Q You testified that the EXIF data shows the date and time associated with this image is October 18, 2005?

A Yes.

Q And so between the dates here and the EXIF data, what’s the best evidence of when this photograph was taken?

A Well, the best reference is the EXIF data because that gets put into the JPEG file and it’s not easily modifiable and it moves with the file the same way from device to device, no matter where you place it. It has nothing to do with the bearing of a file system at all or the dates and times associated with it. So it’s on its own, but are created at the same time that you take the picture.

Q And does the EXIF data match roughly one of the dates here?

A Yes, it does.

***

In a nutshell, Booth is saying that the EXIF data is reliable because it is hard to change.  But here are some links on tutorials and resources on changing EXIF metadata:

No, EXIF data is not hard to change.

Of course, this does not prove the FBI cheated. But consider the optics:

  1. FBI seizes a device from the defendant.
  2. FBI loses custody of it several months later.
  3. Someone gets on the device after the FBI loses custody of the device.
  4. The FBI says they do not know who got on the device.
  5. FBI regains custody and “finds” the most important evidence in the entire case.
  6. When challenged on the witness stand, the FBI expert witness, while admitting the above, says it is difficult for anyone to change the data on the device.
  7. In reality, a person of average competence in IT could do it.

Raniere was charged with sexual exploitation and child porn possession via a superseding indictment less than 60 days prior to the commencement of trial. All of the codefendants who planned to stand trial with him quickly made plea deals because, as it was clear, no one wanted to go to trial alongside someone who was being accused of having child porn and of being the sexual exploiter of a child.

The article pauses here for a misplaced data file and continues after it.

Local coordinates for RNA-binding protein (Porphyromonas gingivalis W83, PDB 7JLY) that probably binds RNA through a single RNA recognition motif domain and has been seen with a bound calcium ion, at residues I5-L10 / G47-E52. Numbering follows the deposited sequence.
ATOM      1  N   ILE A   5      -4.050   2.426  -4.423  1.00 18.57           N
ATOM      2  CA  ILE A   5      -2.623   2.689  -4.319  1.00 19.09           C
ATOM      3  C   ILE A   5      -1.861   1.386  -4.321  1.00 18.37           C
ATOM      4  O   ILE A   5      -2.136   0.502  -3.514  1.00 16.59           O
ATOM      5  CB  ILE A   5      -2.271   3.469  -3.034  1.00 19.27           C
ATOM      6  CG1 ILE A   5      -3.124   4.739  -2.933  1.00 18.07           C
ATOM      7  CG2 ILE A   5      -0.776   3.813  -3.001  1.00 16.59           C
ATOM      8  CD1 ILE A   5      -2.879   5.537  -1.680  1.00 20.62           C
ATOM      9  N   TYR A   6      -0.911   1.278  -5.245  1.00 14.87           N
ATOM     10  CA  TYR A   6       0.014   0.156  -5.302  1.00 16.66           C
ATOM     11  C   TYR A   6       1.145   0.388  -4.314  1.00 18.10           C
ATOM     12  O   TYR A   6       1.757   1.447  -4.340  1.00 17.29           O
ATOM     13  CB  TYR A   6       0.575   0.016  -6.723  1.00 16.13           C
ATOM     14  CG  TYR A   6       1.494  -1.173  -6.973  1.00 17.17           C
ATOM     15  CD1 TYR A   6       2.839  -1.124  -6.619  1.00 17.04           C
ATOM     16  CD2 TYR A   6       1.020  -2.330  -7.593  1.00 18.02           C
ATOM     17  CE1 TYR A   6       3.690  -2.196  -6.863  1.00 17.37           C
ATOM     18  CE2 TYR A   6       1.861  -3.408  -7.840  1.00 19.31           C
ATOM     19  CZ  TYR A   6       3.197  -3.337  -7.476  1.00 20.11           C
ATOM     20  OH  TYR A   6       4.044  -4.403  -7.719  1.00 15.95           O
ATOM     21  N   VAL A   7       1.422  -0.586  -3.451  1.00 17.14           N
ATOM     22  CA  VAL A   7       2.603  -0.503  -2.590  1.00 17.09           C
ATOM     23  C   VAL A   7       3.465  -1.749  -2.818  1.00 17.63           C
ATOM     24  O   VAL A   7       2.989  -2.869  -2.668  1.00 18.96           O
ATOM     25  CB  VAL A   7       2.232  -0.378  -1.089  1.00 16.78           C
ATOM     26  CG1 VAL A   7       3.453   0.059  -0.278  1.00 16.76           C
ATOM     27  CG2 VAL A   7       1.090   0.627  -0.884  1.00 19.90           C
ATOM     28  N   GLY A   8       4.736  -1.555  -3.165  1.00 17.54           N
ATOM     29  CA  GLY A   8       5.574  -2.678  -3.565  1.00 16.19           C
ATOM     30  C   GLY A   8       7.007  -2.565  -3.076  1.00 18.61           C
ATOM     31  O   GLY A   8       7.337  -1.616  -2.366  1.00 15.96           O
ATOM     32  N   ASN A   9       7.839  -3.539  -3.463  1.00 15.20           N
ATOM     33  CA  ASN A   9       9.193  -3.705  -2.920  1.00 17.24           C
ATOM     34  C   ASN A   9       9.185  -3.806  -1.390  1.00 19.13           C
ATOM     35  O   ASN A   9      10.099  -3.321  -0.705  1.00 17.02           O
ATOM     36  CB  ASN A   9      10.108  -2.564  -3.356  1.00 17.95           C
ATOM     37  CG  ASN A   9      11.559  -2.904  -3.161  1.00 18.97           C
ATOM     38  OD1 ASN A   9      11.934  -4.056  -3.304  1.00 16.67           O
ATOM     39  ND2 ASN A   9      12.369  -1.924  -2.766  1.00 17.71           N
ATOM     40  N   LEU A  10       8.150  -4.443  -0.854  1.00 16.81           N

The original six Nxivm defendants. Sketch by MK10ART.

This bizarre mishandling of the camera card does not mean that the Cami photos were not taken in 2005. Or even if they were not taken in 2005, even if they were altered by the FBI, that doesn’t mean Raniere did not take nude photos of Cami in 2005 when she was 15.

 


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Frank Parlato

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  • I don’t see evidence of the dates of the photos changes; or evidence that the photos were photo-shopped to remove Cami’s scar.
    You would need to believe that the metadata of the photos was altered to place them around 2005, and that they were photo-shopped to remove the scar and belong to 2005. Additionally, they would also have had to edit and change the metadata of all the photos in that file system that were taken at the time to match the story.

    Is there any evidence that happened?

    I would also love to see the full transcript around the photos and not just snippets

    • This is the crux of any discussion of the pictures. Continual posts with snippets doesn’t prove the point and looks dodgy. Like if you’re going to analyze this, why not do a full analysis?

      I think saying “the FBI lost custody” is a very very biased interpretation. Which I am kind of surprised by. The FBI didn’t lose custody and then sometime later “found” the most important evidence of the case. Someone at the FBI, while the evidence was in the custody of the FBI, accessed the card and the access wasn’t logged. That’s all I see over and over again. 10 or 15 posts about this. Same snippets, no new arguments, no new evidence. Nothing in its full context.

      Why not just say – “Someone at the FBI accessed the media card and they could have changed the dates of the pictures?” That is all there is to this argument as far as I can see.

      “Could” have is not “Did”.

      Raniere and his team of super lawyers were surprisingly silent about these pictures during his trial. Although he was indicted on this only 60 days before trial, didn’t he have a copy of this evidence a full 5 months before he was indicted? I recall reading here about the prosecution having to embarrassingly ask for this evidence back when they discovered the Cami pictures because Raniere’s attorneys had them and that constituted possession of child pornography. Considering that, I doubt Raniere’s legal team were not aware of the pictures well before his indictment for them.

      You can bet the first thing they did when they got the Binder of Vulvas was look through the photos to make sure none were of a minor. They were probably waiting for the shoe to drop.

      Cami said the pictures are legit.